Turning the tide: Salmon story teaches lesson on river ecology
Now seventh-graders, Aliyah Sanders at left and Dominique Gamache, would meet with their art teacher before and after school to discuss what would work in their book about a fish in a polka dot dress. Purchase photo reprints »
GREENFIELD — There have been stories about round fish and clown fish, red fish and blue fish, star fish and wee fish, and even a story about the search for a fish that is abducted.
Now, there’s a story about a fish that wears a polka dot dress and swims in the Connecticut River.
“The Fish in the Polka Dot Dress” was written by art teacher Nancy Meagher, illustrated by art students at Gill and Montague elementary schools, and published by the Connecticut River Watershed Council Inc.
Meagher said it is the story of a young salmon that finds a polka dot dress floating in the river, puts the dress on, and becomes excited about all of the trash she finds in the river.
The salmon, named “Connie,” finds a large sofa in the river, jumps on, and floats down the river while dreaming of becoming human.
Of course, Connie eventually learns lessons about what trash does to the ecosystem and about what the local watershed council is doing to clean up the river and its tributaries.
At the end of the book, Meagher and the watershed council list a number of items found during the Source to the Sea cleanup in 2009. Those include bottles and cans, cups and fast food containers, cigarette butts, camping and fishing gear, automobile tires, scrap metal, furniture, building and construction materials, electronics, barbecue grills, carpets and mattresses and appliances.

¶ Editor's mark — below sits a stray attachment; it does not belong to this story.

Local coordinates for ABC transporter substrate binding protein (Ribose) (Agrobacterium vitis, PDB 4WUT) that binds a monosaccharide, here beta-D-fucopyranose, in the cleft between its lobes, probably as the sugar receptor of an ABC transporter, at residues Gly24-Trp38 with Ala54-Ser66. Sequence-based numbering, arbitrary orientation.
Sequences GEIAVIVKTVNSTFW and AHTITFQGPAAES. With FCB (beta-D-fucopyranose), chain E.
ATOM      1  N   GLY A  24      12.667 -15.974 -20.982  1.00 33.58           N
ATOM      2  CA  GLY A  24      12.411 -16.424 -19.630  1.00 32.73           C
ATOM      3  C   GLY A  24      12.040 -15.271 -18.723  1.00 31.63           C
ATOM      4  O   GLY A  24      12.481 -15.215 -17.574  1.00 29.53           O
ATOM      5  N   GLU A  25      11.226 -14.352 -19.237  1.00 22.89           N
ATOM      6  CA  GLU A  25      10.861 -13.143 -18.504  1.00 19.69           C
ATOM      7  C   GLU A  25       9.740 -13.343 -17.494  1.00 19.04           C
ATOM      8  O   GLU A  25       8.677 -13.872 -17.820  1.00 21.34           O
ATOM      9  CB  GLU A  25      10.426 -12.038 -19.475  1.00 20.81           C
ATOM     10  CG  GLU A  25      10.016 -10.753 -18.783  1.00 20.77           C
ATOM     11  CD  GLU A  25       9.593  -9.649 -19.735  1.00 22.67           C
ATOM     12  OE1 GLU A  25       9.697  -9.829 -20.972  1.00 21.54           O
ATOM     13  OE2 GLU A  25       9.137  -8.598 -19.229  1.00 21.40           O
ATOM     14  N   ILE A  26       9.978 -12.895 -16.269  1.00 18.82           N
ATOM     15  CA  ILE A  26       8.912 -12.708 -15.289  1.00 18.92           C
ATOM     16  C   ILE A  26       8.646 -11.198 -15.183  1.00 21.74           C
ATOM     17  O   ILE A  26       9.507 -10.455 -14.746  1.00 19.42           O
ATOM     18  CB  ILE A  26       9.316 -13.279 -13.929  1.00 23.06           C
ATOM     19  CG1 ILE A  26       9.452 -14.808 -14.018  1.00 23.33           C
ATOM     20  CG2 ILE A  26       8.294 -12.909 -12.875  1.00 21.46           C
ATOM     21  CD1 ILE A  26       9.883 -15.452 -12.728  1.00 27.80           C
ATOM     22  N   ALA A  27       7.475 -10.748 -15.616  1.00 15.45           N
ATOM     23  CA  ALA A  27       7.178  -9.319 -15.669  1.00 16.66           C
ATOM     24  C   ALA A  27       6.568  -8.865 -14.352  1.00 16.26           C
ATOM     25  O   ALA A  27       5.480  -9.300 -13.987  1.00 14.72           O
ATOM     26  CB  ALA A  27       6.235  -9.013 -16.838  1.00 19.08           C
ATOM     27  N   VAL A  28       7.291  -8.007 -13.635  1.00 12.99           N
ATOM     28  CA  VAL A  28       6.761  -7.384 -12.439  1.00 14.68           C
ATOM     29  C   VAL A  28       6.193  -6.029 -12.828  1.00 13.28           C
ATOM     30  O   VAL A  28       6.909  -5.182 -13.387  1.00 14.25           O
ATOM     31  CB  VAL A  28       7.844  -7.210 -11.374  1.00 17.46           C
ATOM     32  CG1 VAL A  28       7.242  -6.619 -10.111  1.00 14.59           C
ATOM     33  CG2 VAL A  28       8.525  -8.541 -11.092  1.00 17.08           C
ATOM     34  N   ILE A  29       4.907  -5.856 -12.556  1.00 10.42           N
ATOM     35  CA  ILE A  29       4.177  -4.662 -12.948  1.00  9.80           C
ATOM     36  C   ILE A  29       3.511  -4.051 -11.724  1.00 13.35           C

Meagher said she worked closely with two fifth-graders in 2010. Now seventh-graders, Dominique Gamache and Aliyah Sanders would meet with Meagher before and after school to discuss what would work and what wouldn’t.
“I didn’t even know there was a problem with trash in the river until we started writing the book and doing the research,” said Meagher. “When we began tallying the items found there, we realized what was happening to the environment.”
Meagher said then she learned of what the local watershed council does every year by participating in the Source to the Sea cleanup.
“I knew we would be good partners,” said Meagher.
So, Meagher said she wrote a “Cinderella story” about a fish swimming in our local river.
“It’s also a story about a fish that becomes so fascinated by all the trash, that she wants it all,” she said. “But, she learns some good lessons.”
The original book, a large foldout, and a large papier-mache fish can be found at the watershed council office on Bank Row.
Meagher said “The Fish in the Polka Dot Dress” has led to her writing three other books, including “Salmon Man and the Polka Dot Tie.” She said Connie’s story is the only one that has been published so far.
Meagher, who has been teaching in Montague and its villages for 19 years, said her book has been used in different classes.
“It has prompted discussions about science and the environment and has led to students writing some pretty good poetry, even in preschool.
“It’s another way to teach kids about the footprint we all leave behind,” she said.
The book was edited by Carol Berner, program coordinator of River of Words, a program of the watershed council.